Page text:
In response to a notice issued by Karnataka High Court, based on a public interest litigation (PIL) petition challenging the state’s anti-cow slaughter law, the BS Yediyurappa government has now filed a comprehensive statement detailing the need and legal validity of the law, particularly with reference to dung.
As alternative bioenergy sources are getting popular, cattle which have outgrown the breeding age can still be used because they give dung, the government has argued, even as the state’s legal counsel has also sited previous Supreme Court rulings that have upheld cattle slaughter bans.
The public interest litigation was filed by Mohammed Arif Jameel, a social worker. He had questioned the constitutional validity of the now repealed Karnataka Prevention of Slaughter and Preservation of Cattle Ordinance 2020 and the Karnataka Prevention of Slaughter and Preservation of Cattle Act 2020, which mandates prevention of cattle slaughter.
What Does The Law Say?
According to the Ordinance, that came into effect on 18 January, anyone involved in slaughtering of cows, smuggling or selling beef in the state will be punished with provisions of imprisonment up to seven years in jail and (or) a fine of up to 10 lakh. Slaughter of buffaloes above the age of 13 is, however, allowed.
The petitioner in his petition had contended that the law violates the fundamental rights of citizens and is unconstitutional. Further, it said that Article 19 (1) (g) of the constitution of India guarantees a citizen to carry out any trade and business, subject to the reasonable restriction as mentioned in clause 6 of that article, reported Live Law.
The petition also stated the ordinance violated the right to choose food and that in Karnataka, many people consume beef on a regular basis.
Dung Good for Bioenergy, Argues Government
Its statement further read that even the waste of these animals is of use and that they continue to contribute to society even after they grow old.
With the growing adoption of non-conventional energy sources like biogas plants, dung is of use, the government argued. So, even older cattle which do not breed continue to give dung and cannot be considered economically unproductive, the government’s reply read.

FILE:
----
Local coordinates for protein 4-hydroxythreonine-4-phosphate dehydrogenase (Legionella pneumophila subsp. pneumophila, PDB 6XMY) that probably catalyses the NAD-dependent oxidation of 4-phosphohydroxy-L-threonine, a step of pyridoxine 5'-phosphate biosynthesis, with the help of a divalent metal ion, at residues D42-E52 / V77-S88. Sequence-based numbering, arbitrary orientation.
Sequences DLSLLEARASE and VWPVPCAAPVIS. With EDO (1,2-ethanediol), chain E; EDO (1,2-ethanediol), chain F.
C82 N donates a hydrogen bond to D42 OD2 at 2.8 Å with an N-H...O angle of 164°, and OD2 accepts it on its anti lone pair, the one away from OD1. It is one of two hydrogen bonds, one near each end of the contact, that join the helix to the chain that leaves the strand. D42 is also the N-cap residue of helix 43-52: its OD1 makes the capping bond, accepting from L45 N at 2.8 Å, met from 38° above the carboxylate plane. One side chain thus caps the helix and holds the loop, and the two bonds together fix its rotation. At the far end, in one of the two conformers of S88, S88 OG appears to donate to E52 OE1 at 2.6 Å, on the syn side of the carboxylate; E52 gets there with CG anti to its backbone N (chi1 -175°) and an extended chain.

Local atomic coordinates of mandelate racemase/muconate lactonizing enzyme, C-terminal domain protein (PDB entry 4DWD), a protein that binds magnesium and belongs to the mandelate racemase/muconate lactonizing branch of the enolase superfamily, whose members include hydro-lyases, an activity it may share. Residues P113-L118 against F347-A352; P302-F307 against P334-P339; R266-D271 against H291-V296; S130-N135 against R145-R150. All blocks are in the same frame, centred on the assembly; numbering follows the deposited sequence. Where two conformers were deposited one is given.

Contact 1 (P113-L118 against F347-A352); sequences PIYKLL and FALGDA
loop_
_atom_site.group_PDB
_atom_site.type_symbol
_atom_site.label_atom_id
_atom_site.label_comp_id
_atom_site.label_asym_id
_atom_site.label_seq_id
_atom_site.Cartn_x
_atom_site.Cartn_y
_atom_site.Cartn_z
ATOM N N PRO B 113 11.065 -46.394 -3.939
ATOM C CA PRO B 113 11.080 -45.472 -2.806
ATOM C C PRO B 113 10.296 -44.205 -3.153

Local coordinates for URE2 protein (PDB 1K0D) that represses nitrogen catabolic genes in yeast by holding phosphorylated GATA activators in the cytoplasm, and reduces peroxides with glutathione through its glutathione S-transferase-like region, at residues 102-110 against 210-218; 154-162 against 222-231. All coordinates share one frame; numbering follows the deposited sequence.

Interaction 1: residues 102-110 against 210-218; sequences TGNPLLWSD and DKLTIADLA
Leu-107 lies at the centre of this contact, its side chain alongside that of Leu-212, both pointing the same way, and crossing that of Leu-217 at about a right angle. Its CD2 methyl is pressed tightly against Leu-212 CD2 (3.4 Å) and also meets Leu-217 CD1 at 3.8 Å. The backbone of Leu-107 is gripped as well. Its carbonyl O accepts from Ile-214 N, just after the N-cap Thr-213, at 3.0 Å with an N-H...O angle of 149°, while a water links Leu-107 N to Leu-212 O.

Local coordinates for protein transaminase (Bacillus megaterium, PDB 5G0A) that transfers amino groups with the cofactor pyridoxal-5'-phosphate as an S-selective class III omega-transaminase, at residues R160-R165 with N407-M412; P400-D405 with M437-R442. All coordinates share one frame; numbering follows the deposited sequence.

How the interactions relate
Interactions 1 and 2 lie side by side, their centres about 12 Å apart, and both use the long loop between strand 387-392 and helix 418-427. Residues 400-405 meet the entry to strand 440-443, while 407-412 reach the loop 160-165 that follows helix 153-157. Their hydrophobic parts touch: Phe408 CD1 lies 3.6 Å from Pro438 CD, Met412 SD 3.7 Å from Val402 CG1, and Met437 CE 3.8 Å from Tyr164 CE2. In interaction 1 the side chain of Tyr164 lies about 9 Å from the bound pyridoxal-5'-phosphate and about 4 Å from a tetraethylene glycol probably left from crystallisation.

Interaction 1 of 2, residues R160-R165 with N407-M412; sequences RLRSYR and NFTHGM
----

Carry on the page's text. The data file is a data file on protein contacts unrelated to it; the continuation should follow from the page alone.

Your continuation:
Further, the government harped on the livestock census numbers which note a reduction in cattle population. Cattle population has reduced from 95,164,84 in 2012 census (19th livestock census) to 84,69,004 in 2019 (20th livestock census) , the government’s reply read.
Govt Says Farmers Dependent on Cattle
In its detailed response, submitted to the court, the state has said that it relied on its “legal competence under Entry 15 of the State List, that stipulates that the state can legislate on “preservation, protection and improvement of stock and prevention of animal diseases, veterinary training and practice” to form the law.
It has also listed reasons that led to the enactment of the law.
The government further states that as per the Karnataka Economic Survey, 2020-21 agriculture contributes Rs 1,280,45 crores and specifically, cattle contribute Rs 52,688 crores to the Gross State Domestic Product. “Given that approximately 80 per cent of the farmers in Karnataka have less than two hectares of landholding, reliance on cattle rather than tractors for farming activities is significant,” the state has explained.
It said that bulls and bullocks are not only useful for dairy farming but also for draught agricultural purposes and breeding. “In addition, working bullocks are indispensable as they supply an impressive amount of power in comparison to any other animal.”
State Quotes Supporting Judgements
The State also told the court that the matter in challenge is covered by the 2005 judgment, wherein the constitution bench of seven judges of the Supreme Court of India during State of Gujarat vs. Mirzapur Moti Khureshi Kasab Jamat rejected the challenge to the Gujarat Animal Preservation Act, 1954.
Both these decisions, the government statement said have extensively considered and rejected various grounds raised by the petitioners in the present case and upheld the constitutionality of the respective Acts in question.
Countering the allegation that the law violates the right of a citizen to practice any profession, the Karnataka government’s statement read, “Overruling an earlier five-judge constitutional bench decision from 1958, the Supreme Court in a 6-1 majority upheld the Gujarat Act noting that the restrictions placed on the Article 19(1) right to the profession, or to carry on any occupation, trade or business were not a total prohibition, were reasonable, and in furtherance of the Directive Principles of State Policy and Fundamental Duties enshrined in the Constitution of India.”
The court, it said also held that bulls and bullocks do not become useless merely by crossing a particular age. In fact, there is an increasing adoption of non-conventional energy sources like biogas plants which justify the need for bulls and bullocks to live their full lives in spite of having ceased to be useful for the purpose of breeding and draught, the government aruged.
The Karnataka Prevention of Slaughter and Preservation of Cattle Bill was passed in the state assembly on 9 December but the government did not table the same in the Legislative Council, fearing it would not get a majority as the Opposition Congress and Janata Dal (Secular) were against it. The government then chose to pass an Ordinance to bring in the law.
This story was first appeared on thequint.com